One evening this past semester, my roommates and I were discussing the McGill mascot, Marty the Martlet. Although we knew what Marty looked like, none of us had any idea what an actual martlet was. After some research, we discovered that our beloved mascot is based on an ancient mythological[Read More…]
Tag: mental illness
One in five Canadians will experience some form of mental illness in a given year. By the age of 40, 50 per cent of the population will have had a mental illness as the result of a complex interaction between personality, biological, and environmental factors. Bipolar disorder has a clear,[Read More…]
Content warning: Mentions of suicide. Denver comedian Adam Cayton-Holland wants to talk about tough topics most comedians choose to avoid, like his sister Lydia’s suicide. In Nov. 2018, Cayton-Holland published a memoir called Tragedy Plus Time, which discussed her passing and how he processes grief. “I was a little tired[Read More…]
For most people, the decision to see a therapist doesn’t take place overnight. Often, a series of events will knock someone down until dealing with an issue alone is no longer an option. By the time that I decided to trek to the Brown building, my closest friends knew that[Read More…]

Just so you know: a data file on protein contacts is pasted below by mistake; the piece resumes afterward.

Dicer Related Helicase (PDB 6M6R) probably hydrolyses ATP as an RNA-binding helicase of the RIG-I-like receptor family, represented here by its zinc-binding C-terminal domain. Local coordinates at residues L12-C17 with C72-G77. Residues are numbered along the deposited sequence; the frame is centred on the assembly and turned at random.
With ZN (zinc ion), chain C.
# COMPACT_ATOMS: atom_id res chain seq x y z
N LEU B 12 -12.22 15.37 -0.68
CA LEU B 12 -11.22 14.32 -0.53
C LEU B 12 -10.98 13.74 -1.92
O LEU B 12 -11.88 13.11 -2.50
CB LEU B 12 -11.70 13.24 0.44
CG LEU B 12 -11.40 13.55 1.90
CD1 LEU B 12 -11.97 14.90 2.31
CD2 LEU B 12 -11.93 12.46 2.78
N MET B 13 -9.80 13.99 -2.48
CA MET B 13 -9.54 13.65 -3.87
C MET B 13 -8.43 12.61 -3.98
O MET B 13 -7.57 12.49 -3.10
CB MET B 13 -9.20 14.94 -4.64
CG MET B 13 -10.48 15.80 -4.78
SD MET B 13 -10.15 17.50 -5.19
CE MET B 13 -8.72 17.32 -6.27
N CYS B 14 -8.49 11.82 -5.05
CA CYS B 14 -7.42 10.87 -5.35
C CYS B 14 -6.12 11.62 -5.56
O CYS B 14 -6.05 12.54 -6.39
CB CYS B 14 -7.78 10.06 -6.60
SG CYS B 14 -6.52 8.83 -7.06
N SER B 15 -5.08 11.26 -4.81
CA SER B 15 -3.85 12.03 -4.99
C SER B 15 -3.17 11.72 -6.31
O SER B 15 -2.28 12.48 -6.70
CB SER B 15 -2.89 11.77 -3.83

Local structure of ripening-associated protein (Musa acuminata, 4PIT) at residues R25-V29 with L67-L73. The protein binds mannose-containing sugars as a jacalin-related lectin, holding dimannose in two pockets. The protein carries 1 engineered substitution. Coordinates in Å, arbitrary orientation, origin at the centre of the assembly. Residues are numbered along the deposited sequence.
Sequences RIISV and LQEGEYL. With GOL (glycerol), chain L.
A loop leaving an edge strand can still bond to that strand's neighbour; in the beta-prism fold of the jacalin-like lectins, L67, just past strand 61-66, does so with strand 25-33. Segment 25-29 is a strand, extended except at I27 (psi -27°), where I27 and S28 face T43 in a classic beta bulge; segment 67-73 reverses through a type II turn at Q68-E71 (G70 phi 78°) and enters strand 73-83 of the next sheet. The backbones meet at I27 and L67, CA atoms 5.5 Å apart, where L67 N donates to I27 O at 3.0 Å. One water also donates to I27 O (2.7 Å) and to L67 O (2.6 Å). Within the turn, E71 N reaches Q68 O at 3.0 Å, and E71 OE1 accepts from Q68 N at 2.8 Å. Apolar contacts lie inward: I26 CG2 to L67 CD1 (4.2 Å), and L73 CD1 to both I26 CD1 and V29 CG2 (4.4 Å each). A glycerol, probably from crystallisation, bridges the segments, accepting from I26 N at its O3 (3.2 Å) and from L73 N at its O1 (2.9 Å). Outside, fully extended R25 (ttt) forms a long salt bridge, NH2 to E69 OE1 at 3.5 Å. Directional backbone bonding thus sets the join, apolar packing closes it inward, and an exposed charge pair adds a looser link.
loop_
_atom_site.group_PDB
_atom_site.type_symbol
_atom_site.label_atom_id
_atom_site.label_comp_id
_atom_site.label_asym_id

McGill’s Mental Health and Counselling Services face a twofold challenge: Make mental health care efficient and accessible to all students, while ensuring that care is appropriate to each student’s specific needs. Given limited resources, it is not an easy balance to strike. But it is, fundamentally, a balance—not an either-or[Read More…]
Every year, one in 10 McGill students will visit McGill’s Mental Health Service (MMHS). While this means the majority of students may never set foot in the quiet offices of the Brown Building’s fifth floor, MMHS actually ends up playing a role more crucial than ever for many individuals. Mental[Read More…]
Mental Health Awareness Week, which concluded this past Sunday, provided a week’s worth of lectures and programs designed to spread awareness about mental health options on campus, as well as to help the community at large learn how to support loved ones who suffer with mental illness.